A few days ago, Tracy Holmes and Bill Clark arrived on Appledore to begin a stint at the Appledore Island Migration Banding Station. The station has been in operation since the early 1980s and over 100,000 birds have been banded there. Bill and Tracy will be helping out (taking birds out of nets and recording data) for several days and will then start doing resights of banded gulls. Although not officially on “gull duty” this week, Tracy and Bill have been noting some interesting gull behavior.
Another entry in the annals of Great Black-backed Gull misbehavior early this breeding season. Banded Black-backed Gull 7E3 has adopted a new and gruesome, albeit successful, feeding strategy, cannibalizing neighboring Herring Gull nests for eggs. To date, the gluttonous bird has gobbled down 10 eggs and counting.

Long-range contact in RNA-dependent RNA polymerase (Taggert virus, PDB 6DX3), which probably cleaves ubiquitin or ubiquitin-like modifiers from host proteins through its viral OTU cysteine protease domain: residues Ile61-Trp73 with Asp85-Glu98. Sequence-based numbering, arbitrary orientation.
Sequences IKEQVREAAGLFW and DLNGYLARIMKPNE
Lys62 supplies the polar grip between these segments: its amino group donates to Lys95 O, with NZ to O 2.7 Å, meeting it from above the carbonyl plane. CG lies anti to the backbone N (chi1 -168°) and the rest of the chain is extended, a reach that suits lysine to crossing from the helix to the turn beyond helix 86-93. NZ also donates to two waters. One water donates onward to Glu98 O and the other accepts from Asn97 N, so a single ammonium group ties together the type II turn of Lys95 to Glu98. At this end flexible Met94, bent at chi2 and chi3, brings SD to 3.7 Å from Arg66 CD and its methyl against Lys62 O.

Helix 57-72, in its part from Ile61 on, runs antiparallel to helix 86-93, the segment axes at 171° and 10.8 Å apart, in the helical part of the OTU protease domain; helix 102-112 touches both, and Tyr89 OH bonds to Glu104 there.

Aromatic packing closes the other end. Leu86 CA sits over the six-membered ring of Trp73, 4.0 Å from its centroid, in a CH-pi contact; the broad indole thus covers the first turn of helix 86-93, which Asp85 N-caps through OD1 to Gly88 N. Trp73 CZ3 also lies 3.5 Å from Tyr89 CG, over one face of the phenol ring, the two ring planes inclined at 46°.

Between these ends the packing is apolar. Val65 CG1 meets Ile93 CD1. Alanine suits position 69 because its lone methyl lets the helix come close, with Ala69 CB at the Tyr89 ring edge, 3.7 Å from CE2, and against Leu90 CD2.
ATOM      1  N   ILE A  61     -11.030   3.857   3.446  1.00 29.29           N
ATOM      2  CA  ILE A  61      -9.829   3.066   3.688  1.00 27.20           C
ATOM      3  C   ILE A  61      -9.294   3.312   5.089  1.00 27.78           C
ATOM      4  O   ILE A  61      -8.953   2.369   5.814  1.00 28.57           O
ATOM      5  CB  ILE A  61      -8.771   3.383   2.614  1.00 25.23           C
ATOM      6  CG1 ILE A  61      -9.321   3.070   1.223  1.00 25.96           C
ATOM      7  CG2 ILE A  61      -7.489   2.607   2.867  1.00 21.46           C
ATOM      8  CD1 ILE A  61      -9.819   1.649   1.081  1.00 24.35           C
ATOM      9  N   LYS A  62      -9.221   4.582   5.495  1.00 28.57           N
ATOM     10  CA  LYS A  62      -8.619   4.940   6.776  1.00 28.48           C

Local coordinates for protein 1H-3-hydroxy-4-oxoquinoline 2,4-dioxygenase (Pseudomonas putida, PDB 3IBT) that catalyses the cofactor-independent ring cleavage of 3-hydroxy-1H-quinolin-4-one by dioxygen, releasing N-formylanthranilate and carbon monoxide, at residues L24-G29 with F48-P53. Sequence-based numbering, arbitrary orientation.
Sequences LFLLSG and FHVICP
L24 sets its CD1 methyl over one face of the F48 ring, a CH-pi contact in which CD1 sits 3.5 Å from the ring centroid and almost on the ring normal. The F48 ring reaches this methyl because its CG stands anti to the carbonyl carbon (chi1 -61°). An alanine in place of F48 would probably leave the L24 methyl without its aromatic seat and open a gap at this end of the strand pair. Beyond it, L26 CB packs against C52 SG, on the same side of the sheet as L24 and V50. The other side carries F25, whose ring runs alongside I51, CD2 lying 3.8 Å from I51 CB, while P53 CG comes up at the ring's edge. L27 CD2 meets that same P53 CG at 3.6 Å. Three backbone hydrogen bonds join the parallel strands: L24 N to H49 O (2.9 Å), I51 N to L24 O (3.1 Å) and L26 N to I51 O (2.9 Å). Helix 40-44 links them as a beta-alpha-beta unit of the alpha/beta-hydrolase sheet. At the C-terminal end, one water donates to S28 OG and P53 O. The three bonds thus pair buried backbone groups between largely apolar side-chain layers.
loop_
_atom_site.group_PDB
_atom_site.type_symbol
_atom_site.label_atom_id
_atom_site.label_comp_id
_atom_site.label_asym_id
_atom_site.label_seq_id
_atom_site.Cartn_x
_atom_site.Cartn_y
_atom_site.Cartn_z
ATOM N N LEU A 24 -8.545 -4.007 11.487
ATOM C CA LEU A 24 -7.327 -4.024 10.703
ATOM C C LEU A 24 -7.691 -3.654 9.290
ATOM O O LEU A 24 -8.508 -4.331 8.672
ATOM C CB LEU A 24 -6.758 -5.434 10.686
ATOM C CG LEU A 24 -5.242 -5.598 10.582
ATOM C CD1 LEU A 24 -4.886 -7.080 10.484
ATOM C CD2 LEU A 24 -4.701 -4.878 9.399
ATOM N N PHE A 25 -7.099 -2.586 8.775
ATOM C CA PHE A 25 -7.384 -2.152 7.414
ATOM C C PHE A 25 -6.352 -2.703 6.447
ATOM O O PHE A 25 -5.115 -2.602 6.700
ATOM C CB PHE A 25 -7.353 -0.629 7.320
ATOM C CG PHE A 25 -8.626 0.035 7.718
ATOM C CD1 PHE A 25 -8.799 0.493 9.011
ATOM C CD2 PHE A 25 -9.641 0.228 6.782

Pictured at bottom, relaxing lakeside, the culprit refused to face the camera.
7E3 has a long history with the gull banding project. The bird was banded as an adult in 2004, the first year of the banding project, and has nested near the dive locker every year since. This is the first year that 7E3 has been seen eating large numbers of Herring Gull eggs. Not a promising year for the unfortunate Herring Gulls nesting near 7E3.
Thanks to Tracy and Bill for this report from the front lines!